No sooner had the farmer finished congratulating himself than we hear the voice of God. “You fool! This very night you will have to give up your life; then who will get all these things you have kept for yourself?” The rich man thought he had done everything right and could now sit back and enjoy his wealth but he had forgotten the most important thing of all – he had forgotten God.

Jesus concluded his story saying, “Yes, a person is a fool to store up earthly wealth but not have a rich relationship with God” (Luke 12:21 New Living Translation). The farmer had got it all wrong. Of what good was all his wealth after his death? As the saying goes, “A shroud does not have pockets”.

Like the greyhounds who think that the fake rabbit is worth chasing, we too are in danger of putting so much effort into the wrong things. Jesus says in Luke 9, “And how do you benefit if you gain the whole world but lose or forfeit your own soul in the process” (verse 25 NLT).

There is a story of a conversation between a young man and an older man.

“What will you do with your life?” asked the older man.

“I will learn a trade.” said the young man.

“And then?” said the older man.

“I will set up business.”

“And then?”

“I will make my fortune.”

“And then?”

“I suppose that I shall grow old and retire and live on my money.”

“And then?”

“Well, I suppose that some day I will die.”

“And then?” came the stabbing question.

That about sums up this parable of Jesus. This story of Jesus is a very modern one. Just substitute the crops and barns with the things we strive for, and we stand right in the middle of this parable. We constantly face the threat of the things of this world and include here not only property and money, but also our careers, our families and friends, or whatever might consume us and become our central and only focus. We can be so easily obsessed by all this striving to improve our lot in life, that we lose sight of what is truly important. The tension in Jesus’ story is the tension in our lives.

We can ignore the tension this parable creates within us and gloss over it saying, “Things aren’t that bad?” However, there is no denying that Jesus confronts us and forces us to look within ourselves at the values and beliefs with which we operate. He wants us to recognize that we are chasing “fake rabbits”.

In the end Jesus said, get your priorities right. The rich fool died and his riches didn’t help him one bit. We need to be “rich in God’s sight” (v 21).

What did Jesus mean when he said that we are to be rich in God’s sight? Our greatest need by far is a personal relationship with Jesus Christ as Lord.

Notice I said personal relationship.

There are many who know who Jesus is, something about his life, what happened to him, but they don’t have a personal relationship with him — to trust him, love him, rely on him, believe him, turn to him, talk to him, listen to him, have faith in him, worship him at your church, regard him as someone close and personal.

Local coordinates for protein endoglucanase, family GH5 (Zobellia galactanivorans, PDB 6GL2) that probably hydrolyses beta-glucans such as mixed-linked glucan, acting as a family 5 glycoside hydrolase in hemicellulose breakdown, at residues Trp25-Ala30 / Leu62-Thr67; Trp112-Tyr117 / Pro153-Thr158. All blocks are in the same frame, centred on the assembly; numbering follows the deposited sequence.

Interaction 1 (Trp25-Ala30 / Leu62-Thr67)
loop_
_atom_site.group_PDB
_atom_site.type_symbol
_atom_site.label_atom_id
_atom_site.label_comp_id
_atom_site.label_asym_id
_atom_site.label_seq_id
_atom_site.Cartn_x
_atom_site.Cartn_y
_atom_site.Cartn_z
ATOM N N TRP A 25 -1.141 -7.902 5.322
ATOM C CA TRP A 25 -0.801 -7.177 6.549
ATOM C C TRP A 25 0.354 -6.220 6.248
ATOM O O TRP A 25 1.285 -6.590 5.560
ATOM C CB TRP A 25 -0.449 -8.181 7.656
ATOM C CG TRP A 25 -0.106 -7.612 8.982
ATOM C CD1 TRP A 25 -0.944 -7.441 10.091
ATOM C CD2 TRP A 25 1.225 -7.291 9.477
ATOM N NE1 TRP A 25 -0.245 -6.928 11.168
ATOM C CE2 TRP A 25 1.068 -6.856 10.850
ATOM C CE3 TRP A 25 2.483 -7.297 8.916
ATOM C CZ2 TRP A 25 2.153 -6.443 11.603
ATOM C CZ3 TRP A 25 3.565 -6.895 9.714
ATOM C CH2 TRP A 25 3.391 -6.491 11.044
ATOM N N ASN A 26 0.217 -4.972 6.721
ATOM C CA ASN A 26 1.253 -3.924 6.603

Having a Savior who loves us, forgives us, walks with us through the ups and downs of life’s journey, has brought us into his family and promised to all who trust him that they have a place in heaven – that is to be truly rich, to have assets that will not deteriorate.

When we consider all the things that make up our life, we quickly see that we have riches beyond measure every day of our life. We can have the finest car, the best house on the street, the best retirement plan, the best health, but the greatest asset that we can have is Jesus Christ and the Gospel of salvation.

It is Jesus who even forgives us when we get all of priorities mixed up.

He keeps on loving us even when we are selfish with our time and too busy for God — to pray to him, to worship him, to listen to him speaking.

He keeps on loving us even when we are too busy to love and serve the people around us. Jesus even forgives us when we are so busy making a living that we forget that he is the source of all that we have.

All the other things will fade away and will be of no use to us beyond the grave, but the love and salvation of Jesus will endure into eternity. The best asset you can have for this life and beyond is faith and trust in Jesus as your Lord and Savior.

Thank God today for the riches that have come to you through Jesus your Savior.

Amen.

George Kostas Guest Columnist
http://loganbanner.com/wp-content/uploads/2016/07/web1_George-Kostas-Web.jpgGeorge Kostas Guest Columnist

George Kostas

Guest Columnist

Rev. George Kostas is pastor of Holy Trinity Episcopal Church in Logan and a member of the Logan Ministerial Association.

Rev. George Kostas is pastor of Holy Trinity Episcopal Church in Logan and a member of the Logan Ministerial Association.